Jump to content

Seat Belt Reinforcing Plates


Bordfunker
 Share

Recommended Posts

As part of my prepping the Herald for its MoT I went to fit the newly refurbished passenger side seat belt, and having removed the inertia reel belt, which doesn’t seem to work worth a damn, noticed that there was corrosion around the lower mounting point.

00HQm3.jpg

Having cut out the metal around the mounting, including the reinforcing plate behind the panel itself, I am trying to work out if the reinforcing plate is welded to the panel, or is it simply held in place by the seat belt bolt?

Welding isn’t an issue, but I’ll need to weld the reinforcing panel to the repair section before I weld that as it’s all hidden behind the side rail, which will mean waiting another week while the reinforcing plates turn up and I get an opportunity to weld.

Karl

 

Link to comment
Share on other sites

to Karl,

The inertia reels I fitted to my GT came with a backing plate for the inertia reel assembly. The instructions said no welding required. The original static belt anchor point is welded and still used in the GT6 inertia system. I guess your car wouldn't originally have had inertia reels, so this is an update same as mine?

If you're inertia reels don't work, they should be replaced, I got mine from the club shop, they work very well.  There is a particular problem with the Gt6 in that if you have a static belt on, you can't lean forward enough to reach the ignition, bit of a panic if you stall, so inertias are a must!

Doug

Link to comment
Share on other sites

The inertia reel belts in my GT6 were dangerous - too much drag in the system and would never lock when given a short, sharp tug. I replaced them with statics and feel considerably safer! Not a problem to shrug the belt off my shoulder if I need to reach the ignition key, but I do remember to start the car before putting my seat belt on!

Gully

Link to comment
Share on other sites

Thanks for the comments guys.

At the moment I am unsure whether the reinforcing plate I removed yesterday was a factory fit, or a new addition when the inertia’s were fitted.

I did find this lurking in the driver’s side sill a while back, which looks like it may be the original reinforcing plate for the statics on that side. If so it looks like they weren’t welded in.

DCaH1D.jpg

Unfortunately my WSM predates the fitting of seatbelts so isn’t a reliable reference point, so I can’t tell whether I can just weld up the hole in the flor today, and then fit the new reinforcing plate next week without having to break out the welder again.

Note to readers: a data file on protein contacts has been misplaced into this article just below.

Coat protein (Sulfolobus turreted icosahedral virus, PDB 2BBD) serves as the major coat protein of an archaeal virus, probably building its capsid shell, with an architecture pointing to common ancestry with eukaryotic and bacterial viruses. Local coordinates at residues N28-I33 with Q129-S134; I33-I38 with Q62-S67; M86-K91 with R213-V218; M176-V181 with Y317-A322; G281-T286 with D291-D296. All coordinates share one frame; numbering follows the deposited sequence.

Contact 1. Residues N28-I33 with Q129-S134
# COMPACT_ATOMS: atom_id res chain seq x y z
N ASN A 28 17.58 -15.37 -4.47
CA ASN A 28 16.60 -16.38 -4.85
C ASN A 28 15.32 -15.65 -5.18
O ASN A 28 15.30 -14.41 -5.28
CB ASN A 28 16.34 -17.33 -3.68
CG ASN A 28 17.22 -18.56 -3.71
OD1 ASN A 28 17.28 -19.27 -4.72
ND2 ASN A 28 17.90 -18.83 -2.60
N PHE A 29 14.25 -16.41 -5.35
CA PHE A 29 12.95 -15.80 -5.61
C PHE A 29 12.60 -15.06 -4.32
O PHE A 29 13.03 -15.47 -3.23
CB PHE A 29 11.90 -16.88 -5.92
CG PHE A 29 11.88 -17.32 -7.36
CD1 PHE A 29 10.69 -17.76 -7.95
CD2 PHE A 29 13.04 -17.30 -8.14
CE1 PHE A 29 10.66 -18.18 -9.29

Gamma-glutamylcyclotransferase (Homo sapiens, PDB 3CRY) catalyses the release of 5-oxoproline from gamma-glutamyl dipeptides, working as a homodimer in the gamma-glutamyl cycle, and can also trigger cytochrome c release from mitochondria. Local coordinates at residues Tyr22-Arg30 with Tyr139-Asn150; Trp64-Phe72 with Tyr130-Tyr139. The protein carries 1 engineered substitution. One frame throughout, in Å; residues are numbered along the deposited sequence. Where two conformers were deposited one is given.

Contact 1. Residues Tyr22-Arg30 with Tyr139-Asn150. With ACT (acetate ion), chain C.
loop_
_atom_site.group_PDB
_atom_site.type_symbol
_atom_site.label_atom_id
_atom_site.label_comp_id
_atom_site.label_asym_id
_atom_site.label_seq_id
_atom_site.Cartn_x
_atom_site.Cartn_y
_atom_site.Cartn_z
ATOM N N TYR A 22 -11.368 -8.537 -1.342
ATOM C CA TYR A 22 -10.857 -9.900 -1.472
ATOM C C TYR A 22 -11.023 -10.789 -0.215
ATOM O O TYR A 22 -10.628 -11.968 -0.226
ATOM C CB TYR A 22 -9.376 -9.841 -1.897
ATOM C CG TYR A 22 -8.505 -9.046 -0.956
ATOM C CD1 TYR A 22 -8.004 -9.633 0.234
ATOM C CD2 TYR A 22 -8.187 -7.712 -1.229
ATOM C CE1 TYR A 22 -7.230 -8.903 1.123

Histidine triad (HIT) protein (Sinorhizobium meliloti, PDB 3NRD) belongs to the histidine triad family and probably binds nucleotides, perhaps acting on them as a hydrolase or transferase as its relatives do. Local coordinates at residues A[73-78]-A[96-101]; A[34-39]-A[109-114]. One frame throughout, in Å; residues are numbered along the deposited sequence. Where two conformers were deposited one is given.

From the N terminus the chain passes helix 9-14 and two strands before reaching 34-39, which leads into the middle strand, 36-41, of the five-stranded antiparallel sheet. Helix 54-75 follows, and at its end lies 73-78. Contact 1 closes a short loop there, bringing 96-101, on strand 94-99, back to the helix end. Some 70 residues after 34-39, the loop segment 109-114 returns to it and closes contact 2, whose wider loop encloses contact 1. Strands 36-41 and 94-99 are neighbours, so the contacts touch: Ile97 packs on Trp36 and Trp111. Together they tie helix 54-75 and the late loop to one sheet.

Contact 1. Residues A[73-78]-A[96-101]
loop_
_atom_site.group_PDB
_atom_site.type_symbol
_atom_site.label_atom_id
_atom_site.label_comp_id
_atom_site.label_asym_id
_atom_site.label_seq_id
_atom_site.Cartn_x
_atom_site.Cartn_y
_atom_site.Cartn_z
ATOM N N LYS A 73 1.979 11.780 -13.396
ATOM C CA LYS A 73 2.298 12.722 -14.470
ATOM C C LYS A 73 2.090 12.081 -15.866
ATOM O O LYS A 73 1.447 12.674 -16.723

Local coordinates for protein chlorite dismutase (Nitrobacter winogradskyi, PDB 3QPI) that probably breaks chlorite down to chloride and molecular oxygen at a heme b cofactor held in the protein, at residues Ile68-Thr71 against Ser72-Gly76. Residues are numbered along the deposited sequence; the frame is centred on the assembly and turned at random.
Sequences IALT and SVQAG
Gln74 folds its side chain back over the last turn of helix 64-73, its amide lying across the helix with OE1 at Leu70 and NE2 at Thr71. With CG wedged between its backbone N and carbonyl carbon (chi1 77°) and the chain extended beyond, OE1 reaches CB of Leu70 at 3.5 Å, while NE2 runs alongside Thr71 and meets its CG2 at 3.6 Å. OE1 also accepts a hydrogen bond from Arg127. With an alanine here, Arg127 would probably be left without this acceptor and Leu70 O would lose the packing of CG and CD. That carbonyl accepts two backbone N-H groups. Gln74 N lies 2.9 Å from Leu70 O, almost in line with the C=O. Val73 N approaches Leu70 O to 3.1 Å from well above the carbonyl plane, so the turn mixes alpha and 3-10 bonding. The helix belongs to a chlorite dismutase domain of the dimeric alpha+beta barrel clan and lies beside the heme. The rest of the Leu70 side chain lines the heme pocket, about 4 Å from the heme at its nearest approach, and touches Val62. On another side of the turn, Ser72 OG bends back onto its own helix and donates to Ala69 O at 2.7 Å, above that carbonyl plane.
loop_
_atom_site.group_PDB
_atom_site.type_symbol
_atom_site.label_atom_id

With regard the inertia’s fitted when I got the car, their operation also seemed very hit and miss, despite much tinkering, so I decided to refit the original passenger side static on the driver’s side, and get the frayed driver’s belt rebuilt by Quickfit in North London.

I must admit I much prefer the look of the statics over modern inertia reel belts.

Karl

Link to comment
Share on other sites

dont think there is much wrong with just adding the plate like the one you found , thats whats supplied in most retro fit kits

just looked in a kit  and nothing says you need to weld them in place , 

in My Vit6 i always had to tug the belts to loose pressure on the shoulders as the bucket ride of these cars  kept retightening i had contemplated changing to fixed but sold the hairy old girl for the 2000

Pete

 

Link to comment
Share on other sites

Blimey! Nearly choked on my builder's tea. I thought you wrote you'd sold the Vit for 2000! I'd have given you £2005, but then I realise it's Triumph 2000, not pounds 2000! 

Don't understand why anybody would prefer statics to inertia. Statics are uncomfortable when they're on and untidy when they're off. But, maybe I'm the wrong shape for statics! :lol:

Link to comment
Share on other sites

i cant comment on your shape

i put inertia in the rear of the 2000  but they foul the headling and the pendlum mech rattles around and took them out for fixed. these hang out the dorrs get wrapped round legs and dont realy work what ever your shape

the fronts are smaller and would work but dont have the vertical/ horizontal adjusts so a swap around was off the cards .

Pete

 

 

Link to comment
Share on other sites

Pete, thanks for confirming that.

That means I can crack on with welding in the repair section that I made up last night.

I’m inclined to order some new reinforcing plates, but will see what I can do with the old plate and the spare that fell out of the sill.

Doug, you are right, the statics are more comfortable, but I think they look ugly compared to the period statics I’ve got.

Time to break out the MIG!

Karl

Link to comment
Share on other sites

The MSA Yearbook, Section K  (see https://www.msauk.org/assets/bluebook2017completevlow-res.pdf ) has to be a good source of advice, as it's unbiased, except in favour of safety.

It recommends that backing plates should be at least 3mm thick in steel, but does not mention welding on.   How big?    Again no mention. but counterplates for seat anchors should each be at least 40cm^2.

John

Link to comment
Share on other sites

Ease up Tiger !!

There's no problem, I just wanted to confirm the dimensions that's all and the fact you have mentioned the 6.5cm sq is exactly what I wished to confirm. 

Thank you for your generous and erudite response.

 

Link to comment
Share on other sites

Create an account or sign in to comment

You need to be a member in order to leave a comment

Create an account

Sign up for a new account in our community. It's easy!

Register a new account

Sign in

Already have an account? Sign in here.

Sign In Now
 Share

×
×
  • Create New...